Past and Present Team Up to Unlock Future of Army Medicine at AUSA
Launching into a speech on emerging efforts to aid combat trauma victims at the packed Association of the United States Army event in Washington, D.C., on Oct. 5, Lt. Col. Kyle Remick spoke frankly about the human body and how it works.
"Your body is like a bucket," said Remick, the military deputy for the Combat Casualty Care Research Program. "If there's a hole in the bucket, then you need to fill the bucket with blood ... but you also need to plug the hole, too."
The AUSA is an annual comprehensive military exhibition and professional development event held exclusively for members of the Army and affiliate scientists, vendors and contractors. As part of the event's overall focus on the theme of "readiness," chosen speakers were asked to present material related to key innovations in their particular fields.
In his overview of the CCCRP's role in developing the Resuscitative Endovascular Balloon Occlusion of the Aorta, or REBOA, a tool designed to stop severe truncal bleeding by routing a small, inflatable balloon into the aorta, Remick also touched on the military's success in using similar emerging technologies to close key program gaps and save lives. Studies show that between 2005 and 2013, the number of U.S. casualties in Afghanistan decreased despite a substantial increase in the overall injury severity.
"That's a great amount of success," said Remick, who spoke to a crowd that included Surgeon General of the U.S. Army and Commanding General of the U.S. Army Medical Command Lt. Gen. Nadja West and U.S. Army Medical Research and Materiel Command and Fort Detrick Commanding General Maj. Gen. Barbara Holcomb, "but given that more than 80 percent of combat deaths occur in the prehospital environment, we now have to replicate that success for Warfighters in more austere conditions and far-forward environments."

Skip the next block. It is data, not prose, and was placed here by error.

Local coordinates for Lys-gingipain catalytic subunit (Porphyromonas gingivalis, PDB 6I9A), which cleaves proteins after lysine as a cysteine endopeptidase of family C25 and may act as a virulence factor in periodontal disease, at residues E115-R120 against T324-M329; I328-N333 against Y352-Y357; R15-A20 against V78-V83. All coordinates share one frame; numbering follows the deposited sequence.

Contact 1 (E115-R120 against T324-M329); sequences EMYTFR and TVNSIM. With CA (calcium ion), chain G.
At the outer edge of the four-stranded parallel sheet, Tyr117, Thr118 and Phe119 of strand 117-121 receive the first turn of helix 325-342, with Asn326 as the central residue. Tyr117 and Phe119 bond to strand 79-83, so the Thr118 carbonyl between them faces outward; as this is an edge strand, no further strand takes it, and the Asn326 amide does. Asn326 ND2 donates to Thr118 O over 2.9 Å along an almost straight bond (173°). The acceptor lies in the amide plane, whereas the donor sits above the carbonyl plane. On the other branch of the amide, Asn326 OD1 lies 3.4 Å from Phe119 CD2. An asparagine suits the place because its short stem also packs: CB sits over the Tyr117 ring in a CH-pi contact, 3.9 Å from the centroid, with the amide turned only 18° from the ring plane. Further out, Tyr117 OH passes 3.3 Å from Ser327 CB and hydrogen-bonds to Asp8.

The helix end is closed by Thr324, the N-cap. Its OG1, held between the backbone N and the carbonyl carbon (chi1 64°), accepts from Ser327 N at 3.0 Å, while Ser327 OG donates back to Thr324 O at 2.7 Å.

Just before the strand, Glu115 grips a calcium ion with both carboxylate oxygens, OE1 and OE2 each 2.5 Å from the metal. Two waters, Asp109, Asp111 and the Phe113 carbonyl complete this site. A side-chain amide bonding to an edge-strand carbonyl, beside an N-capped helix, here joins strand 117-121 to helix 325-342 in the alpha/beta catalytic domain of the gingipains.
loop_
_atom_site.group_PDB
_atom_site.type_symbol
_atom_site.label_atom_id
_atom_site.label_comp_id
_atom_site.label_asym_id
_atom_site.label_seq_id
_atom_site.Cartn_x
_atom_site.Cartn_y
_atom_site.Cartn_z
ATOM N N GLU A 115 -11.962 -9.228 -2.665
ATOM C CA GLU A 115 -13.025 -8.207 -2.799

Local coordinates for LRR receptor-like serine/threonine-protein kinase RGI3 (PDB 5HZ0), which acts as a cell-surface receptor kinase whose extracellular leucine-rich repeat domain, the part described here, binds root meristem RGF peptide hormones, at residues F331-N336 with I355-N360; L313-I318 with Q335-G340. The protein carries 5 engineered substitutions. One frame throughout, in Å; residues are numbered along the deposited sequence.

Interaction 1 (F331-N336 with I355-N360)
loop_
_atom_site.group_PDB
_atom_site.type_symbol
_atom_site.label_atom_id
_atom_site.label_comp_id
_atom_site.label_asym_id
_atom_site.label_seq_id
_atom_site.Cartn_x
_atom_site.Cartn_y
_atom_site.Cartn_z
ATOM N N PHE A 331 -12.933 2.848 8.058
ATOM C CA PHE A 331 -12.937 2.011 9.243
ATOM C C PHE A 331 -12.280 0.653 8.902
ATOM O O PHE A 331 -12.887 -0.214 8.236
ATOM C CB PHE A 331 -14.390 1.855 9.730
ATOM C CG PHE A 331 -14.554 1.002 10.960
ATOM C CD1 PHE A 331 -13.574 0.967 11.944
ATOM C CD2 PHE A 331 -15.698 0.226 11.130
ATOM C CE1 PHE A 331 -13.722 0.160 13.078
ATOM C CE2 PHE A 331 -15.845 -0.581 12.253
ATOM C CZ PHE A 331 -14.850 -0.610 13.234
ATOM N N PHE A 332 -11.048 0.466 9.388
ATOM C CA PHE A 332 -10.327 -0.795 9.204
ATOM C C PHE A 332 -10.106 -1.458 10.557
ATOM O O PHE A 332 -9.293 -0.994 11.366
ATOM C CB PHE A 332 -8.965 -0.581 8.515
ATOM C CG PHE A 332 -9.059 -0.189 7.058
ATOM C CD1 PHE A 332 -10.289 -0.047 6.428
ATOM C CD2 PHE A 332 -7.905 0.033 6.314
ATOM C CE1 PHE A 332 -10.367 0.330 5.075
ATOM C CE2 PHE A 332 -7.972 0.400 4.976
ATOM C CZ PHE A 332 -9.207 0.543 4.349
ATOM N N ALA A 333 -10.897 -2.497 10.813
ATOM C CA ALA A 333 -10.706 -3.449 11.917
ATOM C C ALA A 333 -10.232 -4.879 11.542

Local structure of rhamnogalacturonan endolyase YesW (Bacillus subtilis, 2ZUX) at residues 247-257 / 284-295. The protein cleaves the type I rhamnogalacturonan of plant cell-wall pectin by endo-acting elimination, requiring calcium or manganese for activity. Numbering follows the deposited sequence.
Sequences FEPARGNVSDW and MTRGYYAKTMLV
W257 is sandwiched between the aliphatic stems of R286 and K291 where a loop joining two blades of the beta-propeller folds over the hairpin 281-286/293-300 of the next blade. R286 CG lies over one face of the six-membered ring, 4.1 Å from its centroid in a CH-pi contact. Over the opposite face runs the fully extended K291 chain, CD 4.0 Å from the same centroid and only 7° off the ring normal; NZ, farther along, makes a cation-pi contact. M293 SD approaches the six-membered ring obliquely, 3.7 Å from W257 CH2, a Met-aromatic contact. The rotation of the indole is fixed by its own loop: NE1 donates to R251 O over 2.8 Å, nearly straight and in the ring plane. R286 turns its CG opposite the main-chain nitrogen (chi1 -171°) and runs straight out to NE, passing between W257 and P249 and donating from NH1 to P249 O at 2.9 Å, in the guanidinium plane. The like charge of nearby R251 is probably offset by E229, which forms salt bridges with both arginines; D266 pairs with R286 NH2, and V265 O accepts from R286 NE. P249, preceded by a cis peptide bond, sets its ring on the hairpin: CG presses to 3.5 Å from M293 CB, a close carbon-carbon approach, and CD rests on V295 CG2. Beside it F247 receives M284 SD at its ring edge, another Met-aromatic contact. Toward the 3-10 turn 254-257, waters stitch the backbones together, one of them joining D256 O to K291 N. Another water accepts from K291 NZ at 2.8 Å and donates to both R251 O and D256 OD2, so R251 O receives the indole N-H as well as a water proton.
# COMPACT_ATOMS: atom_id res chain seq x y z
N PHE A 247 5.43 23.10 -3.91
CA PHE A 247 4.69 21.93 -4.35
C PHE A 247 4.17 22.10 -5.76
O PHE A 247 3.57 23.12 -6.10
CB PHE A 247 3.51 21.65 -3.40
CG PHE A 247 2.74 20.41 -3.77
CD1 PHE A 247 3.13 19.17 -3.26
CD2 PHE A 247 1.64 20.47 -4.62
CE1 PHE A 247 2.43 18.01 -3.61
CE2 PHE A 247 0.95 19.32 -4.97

For incoming Army Trauma Training Department Director Col. Kirby Gross, the future of resuscitation products can be found by looking back to the era of pin-up girls, wide-brimmed hats and Ava Gardner.
"We're finally realizing the value of something we first learned back in the 1940s," said Gross, speaking alongside Remick on the value of whole blood in the treatment of trauma patients. "We simply got away from the basics in the 1970s, 1980s and 1990s."
According to Gross, the culprit in those decades was an over-reliance on blood components and crystalloid therapy, the latter of which can cause notable side effects like edema. Therefore the actual "innovation," with regards to the use of whole blood, is not so much a technological advancement as it is a reassessment of known factors.
"The Army rangers now use Type-O blood for point-of-injury care while serving in-theater," said Gross, "which shows you just how far we've come back around."
Said Remick, "Despite these successes, we still have key gaps in several areas, so it's important to forge ahead for the good of the service and the country."